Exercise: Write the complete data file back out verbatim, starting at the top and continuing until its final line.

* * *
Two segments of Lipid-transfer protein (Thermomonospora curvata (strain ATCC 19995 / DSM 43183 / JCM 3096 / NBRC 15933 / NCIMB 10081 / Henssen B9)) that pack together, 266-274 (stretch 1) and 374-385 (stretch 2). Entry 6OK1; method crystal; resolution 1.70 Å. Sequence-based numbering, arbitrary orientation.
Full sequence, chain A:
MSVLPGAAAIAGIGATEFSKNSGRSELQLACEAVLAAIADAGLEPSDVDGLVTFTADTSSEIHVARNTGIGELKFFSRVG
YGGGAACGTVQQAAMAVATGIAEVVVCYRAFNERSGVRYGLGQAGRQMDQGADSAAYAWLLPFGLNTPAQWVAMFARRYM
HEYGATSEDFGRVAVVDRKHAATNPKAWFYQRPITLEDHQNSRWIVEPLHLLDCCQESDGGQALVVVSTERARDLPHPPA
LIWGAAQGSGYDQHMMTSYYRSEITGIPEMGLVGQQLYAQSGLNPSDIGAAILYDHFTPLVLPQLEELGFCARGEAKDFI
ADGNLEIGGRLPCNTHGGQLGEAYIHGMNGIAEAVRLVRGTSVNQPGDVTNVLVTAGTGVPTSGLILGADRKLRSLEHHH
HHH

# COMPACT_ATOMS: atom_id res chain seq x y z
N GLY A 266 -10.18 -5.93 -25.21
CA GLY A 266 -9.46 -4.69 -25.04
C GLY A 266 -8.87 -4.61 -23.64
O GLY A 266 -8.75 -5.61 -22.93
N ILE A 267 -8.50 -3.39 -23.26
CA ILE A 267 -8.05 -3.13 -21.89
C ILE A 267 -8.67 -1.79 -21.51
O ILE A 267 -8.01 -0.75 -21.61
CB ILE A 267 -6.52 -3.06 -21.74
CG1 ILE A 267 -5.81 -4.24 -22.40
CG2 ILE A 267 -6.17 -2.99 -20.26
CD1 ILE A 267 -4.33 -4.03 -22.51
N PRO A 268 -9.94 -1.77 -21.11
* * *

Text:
Two segments of Lipid-transfer protein (Thermomonospora curvata (strain ATCC 19995 / DSM 43183 / JCM 3096 / NBRC 15933 / NCIMB 10081 / Henssen B9)) that pack together, 266-274 (stretch 1) and 374-385 (stretch 2). Entry 6OK1; method crystal; resolution 1.70 Å. Sequence-based numbering, arbitrary orientation.
Full sequence, chain A:
MSVLPGAAAIAGIGATEFSKNSGRSELQLACEAVLAAIADAGLEPSDVDGLVTFTADTSSEIHVARNTGIGELKFFSRVG
YGGGAACGTVQQAAMAVATGIAEVVVCYRAFNERSGVRYGLGQAGRQMDQGADSAAYAWLLPFGLNTPAQWVAMFARRYM
HEYGATSEDFGRVAVVDRKHAATNPKAWFYQRPITLEDHQNSRWIVEPLHLLDCCQESDGGQALVVVSTERARDLPHPPA
LIWGAAQGSGYDQHMMTSYYRSEITGIPEMGLVGQQLYAQSGLNPSDIGAAILYDHFTPLVLPQLEELGFCARGEAKDFI
ADGNLEIGGRLPCNTHGGQLGEAYIHGMNGIAEAVRLVRGTSVNQPGDVTNVLVTAGTGVPTSGLILGADRKLRSLEHHH
HHH

# COMPACT_ATOMS: atom_id res chain seq x y z
N GLY A 266 -10.18 -5.93 -25.21
CA GLY A 266 -9.46 -4.69 -25.04
C GLY A 266 -8.87 -4.61 -23.64
O GLY A 266 -8.75 -5.61 -22.93
N ILE A 267 -8.50 -3.39 -23.26
CA ILE A 267 -8.05 -3.13 -21.89
C ILE A 267 -8.67 -1.79 -21.51
O ILE A 267 -8.01 -0.75 -21.61
CB ILE A 267 -6.52 -3.06 -21.74
CG1 ILE A 267 -5.81 -4.24 -22.40
CG2 ILE A 267 -6.17 -2.99 -20.26
CD1 ILE A 267 -4.33 -4.03 -22.51
N PRO A 268 -9.94 -1.77 -21.11